Natural Thyroid Support
Understanding the body’s master gland
The health of your thyroid has a major impact on your overall health. When your thyroid levels are out of whack, then you will be you too. Having too much or too little thyroid hormone in your system will greatly influence everything from how you feel, your energy levels, your weight and sleep quality to your fertility and reproductive function and your moods. We need to have a good understanding of the thyroid as there is a rather large epidemic of thyroid disorders going on out there in the general population – often undiagnosed.
Located in the neck, just below the Adam’s apple, the thyroid gland is one of the largest endocrine glands in the body and has a major influence on almost every cell in your body. Most people are somewhat aware that the thyroid is responsible for regulating your metabolism and weight but are less aware of the essential role of the thyroid in fertility and pregnancy, its importance in children’s growth and development and nearly every other physiological process in your body.
The “endocrine system”, a more fancy name for the hormone system, is a complex interacting system of glands that produce various hormones. These include our reproductive glands that produce sex hormones like oestrogen, progesterone and testosterone, the adrenal glands which help manage our response to stress and the pancreas which produces the sugar regulating hormone, insulin. The role of hormones in general, is to act like messengers and interact with cells in the body and control what the cell does. When there is a gland in the system not working well, it tends to influence all the other endocrine glands and will affect the output of other hormones and give rise to seemingly unrelated disorders.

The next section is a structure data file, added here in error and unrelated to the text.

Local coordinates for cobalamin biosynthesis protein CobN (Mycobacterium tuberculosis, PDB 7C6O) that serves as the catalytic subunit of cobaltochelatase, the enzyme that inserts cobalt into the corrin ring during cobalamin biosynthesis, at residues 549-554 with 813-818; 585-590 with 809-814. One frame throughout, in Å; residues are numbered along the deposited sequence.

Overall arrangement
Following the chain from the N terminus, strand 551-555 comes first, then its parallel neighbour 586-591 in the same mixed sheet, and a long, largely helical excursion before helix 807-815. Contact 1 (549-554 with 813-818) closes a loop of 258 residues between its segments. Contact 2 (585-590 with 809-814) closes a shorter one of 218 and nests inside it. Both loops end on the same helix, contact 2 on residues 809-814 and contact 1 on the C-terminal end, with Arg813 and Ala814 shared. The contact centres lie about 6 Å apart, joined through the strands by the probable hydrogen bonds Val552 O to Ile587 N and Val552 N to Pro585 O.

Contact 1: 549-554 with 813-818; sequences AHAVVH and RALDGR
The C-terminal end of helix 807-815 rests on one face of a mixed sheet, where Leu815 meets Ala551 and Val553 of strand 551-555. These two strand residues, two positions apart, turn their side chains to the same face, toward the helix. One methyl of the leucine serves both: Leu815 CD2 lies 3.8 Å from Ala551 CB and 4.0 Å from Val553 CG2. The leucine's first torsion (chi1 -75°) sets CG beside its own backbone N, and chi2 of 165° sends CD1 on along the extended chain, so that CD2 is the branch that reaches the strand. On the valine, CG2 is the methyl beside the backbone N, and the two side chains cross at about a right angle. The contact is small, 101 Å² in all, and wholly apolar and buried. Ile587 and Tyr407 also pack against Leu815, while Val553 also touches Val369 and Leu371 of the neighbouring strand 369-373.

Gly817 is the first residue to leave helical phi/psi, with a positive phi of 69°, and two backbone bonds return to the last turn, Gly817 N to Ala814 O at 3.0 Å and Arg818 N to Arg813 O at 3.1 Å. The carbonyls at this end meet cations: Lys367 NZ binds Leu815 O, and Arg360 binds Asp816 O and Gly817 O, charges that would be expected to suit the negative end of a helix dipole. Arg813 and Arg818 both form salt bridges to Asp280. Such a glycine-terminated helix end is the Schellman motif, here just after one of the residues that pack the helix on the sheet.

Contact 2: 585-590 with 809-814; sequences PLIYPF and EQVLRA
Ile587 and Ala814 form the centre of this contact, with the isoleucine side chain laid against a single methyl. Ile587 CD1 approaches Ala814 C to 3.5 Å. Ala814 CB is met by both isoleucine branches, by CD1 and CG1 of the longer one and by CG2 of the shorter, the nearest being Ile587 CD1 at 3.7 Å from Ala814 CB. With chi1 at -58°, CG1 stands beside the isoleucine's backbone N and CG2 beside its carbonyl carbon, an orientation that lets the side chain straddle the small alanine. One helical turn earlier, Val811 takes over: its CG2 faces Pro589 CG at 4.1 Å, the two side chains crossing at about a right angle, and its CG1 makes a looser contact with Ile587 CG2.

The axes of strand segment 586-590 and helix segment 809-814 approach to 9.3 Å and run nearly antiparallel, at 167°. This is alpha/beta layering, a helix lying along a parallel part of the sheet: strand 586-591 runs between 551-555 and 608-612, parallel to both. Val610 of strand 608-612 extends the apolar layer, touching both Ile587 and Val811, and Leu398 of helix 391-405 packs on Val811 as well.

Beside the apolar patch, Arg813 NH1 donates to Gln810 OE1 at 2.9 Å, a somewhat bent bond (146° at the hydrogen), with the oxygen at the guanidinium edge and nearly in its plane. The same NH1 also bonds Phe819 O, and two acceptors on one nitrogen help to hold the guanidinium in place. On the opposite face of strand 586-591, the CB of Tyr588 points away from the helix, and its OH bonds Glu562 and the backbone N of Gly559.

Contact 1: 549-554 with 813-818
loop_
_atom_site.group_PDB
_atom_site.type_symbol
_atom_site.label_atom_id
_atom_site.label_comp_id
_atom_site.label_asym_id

Under the influence of the pituitary (brain) hormone TSH (thyroid stimulating hormone) the thyroid gland produces three different thyroid hormones, known as T2, T3 and T4. Little is understood about the role of T2, but researchers are busy trying to learn more about it. Most of the hormone produced by your thyroid is the inactive form, T4. This then gets converted into T3 in the liver by a special enzyme or catalyst. So generally things go wrong when your thyroid either makes too much or too little thyroid hormone or your enzymes are insufficient or overactive and your conversion of T4 to the active T3 is affected.
While overactive thyroid function is not uncommon, occurring in around 8% of women and 1% of men at some point in their lives, underactive thyroid disorders are more common. It is estimated that anywhere between 10-20% of the general population have some form of underactive thyroid disease.
An important thing to note is that the thyroid can swing back and forth in the early stages of thyroid disease, going from hyperactive to underactive and back again. Once the thyroid is exhausted from overactivity, often underactivity or hypothyroidism is the end result.